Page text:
She Who Tells a Story introduces the pioneering work of 12 leading women photographers who have tackled the very notion of representation with passion and power, questioning tradition and challenging perceptions of Middle Eastern identity. Their provocative work ranges from fine art to photojournalism and provides insights into political and social issues, including questions of personal identity and the complex political and social landscapes of their home regions. She Who Tells a Story is an invitation not only to discover new photography, but to shift perspectives and to open a cultural dialogue that begins with art.
Includes works by Jananne Al-Ani, Boushra Almutawakel, Gohar Dashti, Rana El Nemr, Lalla Essaydi, Shadi Ghadirian, Tanya Habjouqa, Rula Halawani, Nermine Hammam, Rania Matar, Shirin Neshat, and Newsha Tavakolian.
She Who Tells a Story is organized by the Museum of Fine Arts, Boston.
June 12–September 28, 2015
Over the course of her nearly 30-year career, Jacqueline Humphries (b. 1960, New Orleans) has emerged as a singular force in contemporary art, an influential “artist’s artist” whose signature abstract works in metallic and ultraviolet pigments must be experienced firsthand. Jacqueline Humphries is the artist’s first solo museum exhibition in nearly a decade, and the most extensive presentation to date of both her silver and black-light paintings. The exhibition comprises entirely new works, created with CMOA’s unique spaces in mind.
Humphries’s densely layered, atmospheric canvases activate and are activated by the space around them. The muted metallic surfaces of the silver paintings respond to shifting natural light and the movements of the viewer, positioning abstract painting as a theatrical, time-based art. The black light paintings reveal their true nature—and actually emit light—only when “excited” by ultraviolet bulbs. In their presence within a darkened room, viewers are immersed in spectacular fluorescence, their awareness of viewing and being viewed amplified. Both bodies of works self-consciously engage the history of art and refer to popular culture as well, melding the drips, zips, and Ben-day dots of mid-century abstraction with psychedelia and cinema’s silver screen.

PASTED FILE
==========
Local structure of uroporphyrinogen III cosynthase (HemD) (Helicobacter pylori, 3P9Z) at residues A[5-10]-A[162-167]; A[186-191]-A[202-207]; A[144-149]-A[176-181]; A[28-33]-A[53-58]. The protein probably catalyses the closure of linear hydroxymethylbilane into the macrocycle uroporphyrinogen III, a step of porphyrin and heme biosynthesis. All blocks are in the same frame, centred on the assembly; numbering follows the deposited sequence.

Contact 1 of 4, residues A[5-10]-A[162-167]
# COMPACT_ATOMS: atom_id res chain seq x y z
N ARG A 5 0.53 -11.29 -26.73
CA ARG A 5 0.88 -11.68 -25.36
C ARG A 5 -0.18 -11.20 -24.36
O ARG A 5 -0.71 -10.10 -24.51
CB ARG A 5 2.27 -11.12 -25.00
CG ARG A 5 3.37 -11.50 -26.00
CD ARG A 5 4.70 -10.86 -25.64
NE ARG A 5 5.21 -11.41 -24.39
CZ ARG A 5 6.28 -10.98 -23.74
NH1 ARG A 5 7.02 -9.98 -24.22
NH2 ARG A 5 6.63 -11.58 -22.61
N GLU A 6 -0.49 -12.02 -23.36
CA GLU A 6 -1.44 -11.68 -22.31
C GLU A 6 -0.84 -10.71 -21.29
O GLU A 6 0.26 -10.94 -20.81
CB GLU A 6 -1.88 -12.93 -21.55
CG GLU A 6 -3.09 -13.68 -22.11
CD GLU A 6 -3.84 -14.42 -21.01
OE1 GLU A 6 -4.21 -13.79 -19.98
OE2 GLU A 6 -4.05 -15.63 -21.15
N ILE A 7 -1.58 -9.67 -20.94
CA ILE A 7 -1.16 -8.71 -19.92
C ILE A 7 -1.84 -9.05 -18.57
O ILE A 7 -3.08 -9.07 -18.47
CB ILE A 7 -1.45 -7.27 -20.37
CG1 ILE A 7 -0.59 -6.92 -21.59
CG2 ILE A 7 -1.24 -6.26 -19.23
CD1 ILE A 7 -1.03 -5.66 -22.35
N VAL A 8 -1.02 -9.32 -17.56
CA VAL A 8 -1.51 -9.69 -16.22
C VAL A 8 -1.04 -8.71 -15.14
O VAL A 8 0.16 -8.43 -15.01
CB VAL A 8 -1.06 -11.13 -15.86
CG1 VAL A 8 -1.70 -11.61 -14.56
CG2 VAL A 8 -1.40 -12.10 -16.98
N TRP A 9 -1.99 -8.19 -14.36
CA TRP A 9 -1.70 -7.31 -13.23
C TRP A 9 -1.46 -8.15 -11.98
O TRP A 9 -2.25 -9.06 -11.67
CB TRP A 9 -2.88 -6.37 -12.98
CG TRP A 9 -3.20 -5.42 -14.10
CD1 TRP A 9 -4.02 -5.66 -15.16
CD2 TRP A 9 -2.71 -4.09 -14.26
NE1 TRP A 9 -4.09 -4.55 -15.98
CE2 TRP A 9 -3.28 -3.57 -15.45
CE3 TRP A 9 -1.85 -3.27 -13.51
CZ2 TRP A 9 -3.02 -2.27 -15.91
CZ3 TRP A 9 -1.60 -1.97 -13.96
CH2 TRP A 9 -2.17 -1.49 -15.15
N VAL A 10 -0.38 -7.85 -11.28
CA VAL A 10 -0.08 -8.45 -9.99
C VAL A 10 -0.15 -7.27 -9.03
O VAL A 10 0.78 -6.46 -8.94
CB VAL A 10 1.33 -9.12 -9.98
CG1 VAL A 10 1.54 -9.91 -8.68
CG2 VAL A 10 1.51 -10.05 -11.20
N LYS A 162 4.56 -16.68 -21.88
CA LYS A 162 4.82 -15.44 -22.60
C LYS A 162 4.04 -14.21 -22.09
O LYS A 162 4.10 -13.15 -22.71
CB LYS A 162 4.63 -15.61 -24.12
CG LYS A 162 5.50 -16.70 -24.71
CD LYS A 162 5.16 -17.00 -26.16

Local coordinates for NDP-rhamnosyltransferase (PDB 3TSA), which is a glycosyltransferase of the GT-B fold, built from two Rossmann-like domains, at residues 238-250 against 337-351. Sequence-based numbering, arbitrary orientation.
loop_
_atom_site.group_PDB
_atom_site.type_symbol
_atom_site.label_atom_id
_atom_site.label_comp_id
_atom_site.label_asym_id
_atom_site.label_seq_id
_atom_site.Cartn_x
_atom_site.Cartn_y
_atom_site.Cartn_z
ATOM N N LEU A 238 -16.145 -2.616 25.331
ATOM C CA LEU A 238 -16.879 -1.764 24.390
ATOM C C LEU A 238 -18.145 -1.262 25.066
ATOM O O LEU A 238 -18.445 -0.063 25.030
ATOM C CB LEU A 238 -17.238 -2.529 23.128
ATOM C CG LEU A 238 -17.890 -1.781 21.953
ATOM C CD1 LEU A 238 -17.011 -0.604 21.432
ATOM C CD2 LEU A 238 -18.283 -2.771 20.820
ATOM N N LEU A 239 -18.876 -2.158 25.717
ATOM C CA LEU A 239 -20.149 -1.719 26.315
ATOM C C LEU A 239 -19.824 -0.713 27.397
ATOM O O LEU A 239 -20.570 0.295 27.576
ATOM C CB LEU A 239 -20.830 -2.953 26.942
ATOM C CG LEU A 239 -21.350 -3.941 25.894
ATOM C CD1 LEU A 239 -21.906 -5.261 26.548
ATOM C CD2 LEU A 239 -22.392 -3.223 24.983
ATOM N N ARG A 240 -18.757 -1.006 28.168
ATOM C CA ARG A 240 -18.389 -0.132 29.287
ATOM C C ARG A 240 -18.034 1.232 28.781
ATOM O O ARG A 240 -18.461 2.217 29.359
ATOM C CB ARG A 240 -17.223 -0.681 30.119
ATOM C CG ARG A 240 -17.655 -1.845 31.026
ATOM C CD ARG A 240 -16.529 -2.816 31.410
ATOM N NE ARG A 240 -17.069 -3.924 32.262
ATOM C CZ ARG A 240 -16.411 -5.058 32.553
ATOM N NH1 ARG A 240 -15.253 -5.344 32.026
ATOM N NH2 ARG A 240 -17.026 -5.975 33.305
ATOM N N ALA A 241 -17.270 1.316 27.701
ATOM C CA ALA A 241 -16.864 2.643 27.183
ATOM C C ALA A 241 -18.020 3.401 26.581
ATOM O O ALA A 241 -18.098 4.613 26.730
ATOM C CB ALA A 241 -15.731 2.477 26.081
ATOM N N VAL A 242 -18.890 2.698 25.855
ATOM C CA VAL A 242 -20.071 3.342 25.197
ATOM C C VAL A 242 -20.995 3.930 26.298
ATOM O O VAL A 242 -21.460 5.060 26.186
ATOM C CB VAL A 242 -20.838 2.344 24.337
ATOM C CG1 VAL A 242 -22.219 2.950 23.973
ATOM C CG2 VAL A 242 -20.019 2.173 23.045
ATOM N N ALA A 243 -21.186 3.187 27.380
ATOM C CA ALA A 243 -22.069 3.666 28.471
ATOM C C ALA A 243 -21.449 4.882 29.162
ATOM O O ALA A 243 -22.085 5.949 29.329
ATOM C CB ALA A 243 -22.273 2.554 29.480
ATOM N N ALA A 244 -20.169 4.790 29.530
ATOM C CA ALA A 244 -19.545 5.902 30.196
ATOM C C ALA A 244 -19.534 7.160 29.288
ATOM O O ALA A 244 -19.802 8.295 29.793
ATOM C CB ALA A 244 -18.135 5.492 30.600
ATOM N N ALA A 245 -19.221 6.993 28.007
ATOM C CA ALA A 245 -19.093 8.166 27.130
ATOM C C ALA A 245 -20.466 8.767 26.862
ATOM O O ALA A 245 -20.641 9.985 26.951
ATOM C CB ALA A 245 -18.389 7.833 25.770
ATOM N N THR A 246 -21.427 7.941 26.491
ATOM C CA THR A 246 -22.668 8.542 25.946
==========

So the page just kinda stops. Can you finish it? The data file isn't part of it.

The opening event on Wednesday, June 10, will be free and open to the public.
Jacqueline Humphries is the 75th installment of Carnegie Museum of Art’s Forum series.
Exhibitions opening in 2014, on view in early 2015
Sebastian Errazuriz: Look Again
Closes January 12
Storyteller: The Photographs of Duane Michals
Closes February 15
Duane Michals: Collector
Closes March 2
The Carnegie Museum of Art app (iOS) connects you with the museum’s objects in unique, dynamic and fun ways.
Whether you’re in the galleries or at home, you can learn more about the museum’s collection and get a behind-the-scenes view of artwork and exhibitions. Using CMOA app you can:
- View exclusive audio and video interviews with artists and curators
- Access in-depth information about artists, exhibitions, and artworks on view
- Quickly bookmark artworks for revisiting later or create a must-see list for your next visit
- Wind your way through exhibitions in new and interesting ways via thematic tours
- Watch CMOA-TV, an in-app video channel that showcases behind-the-scenes process and museum documentaries
- Connect and share artworks with your online friends and social networks
Visitors may also borrow a device to access the CMOA app from the admissions desk.
General operating support for Carnegie Museum of Art is provided by The Heinz Endowments and Allegheny Regional Asset District. Carnegie Museum of Art receives state arts funding support through a grant from the Pennsylvania Council on the Arts, a state agency funded by the Commonwealth of Pennsylvania.
Carnegie Museum of Art
Located at 4400 Forbes Avenue in the Oakland section of Pittsburgh, Carnegie Museum of Art was founded by industrialist and philanthropist Andrew Carnegie in 1895. One of the four Carnegie Museums of Pittsburgh, it is nationally and internationally recognized for its distinguished collection of American and European painting, sculpture, and decorative arts from the 19th century to the present. Founded in 1896, the Carnegie International is one of the oldest surveys of contemporary art worldwide. The Heinz Architectural Center, part of Carnegie Museum of Art, is dedicated to enhancing understand of the built environment through its exhibitions, collections, and public programs. The Hillman Photography Initiative serves as an incubator for innovative thinking about the photographic image. For more information about Carnegie Museum of Art, call 412.622.3131 or visit our website at www.cmoa.org.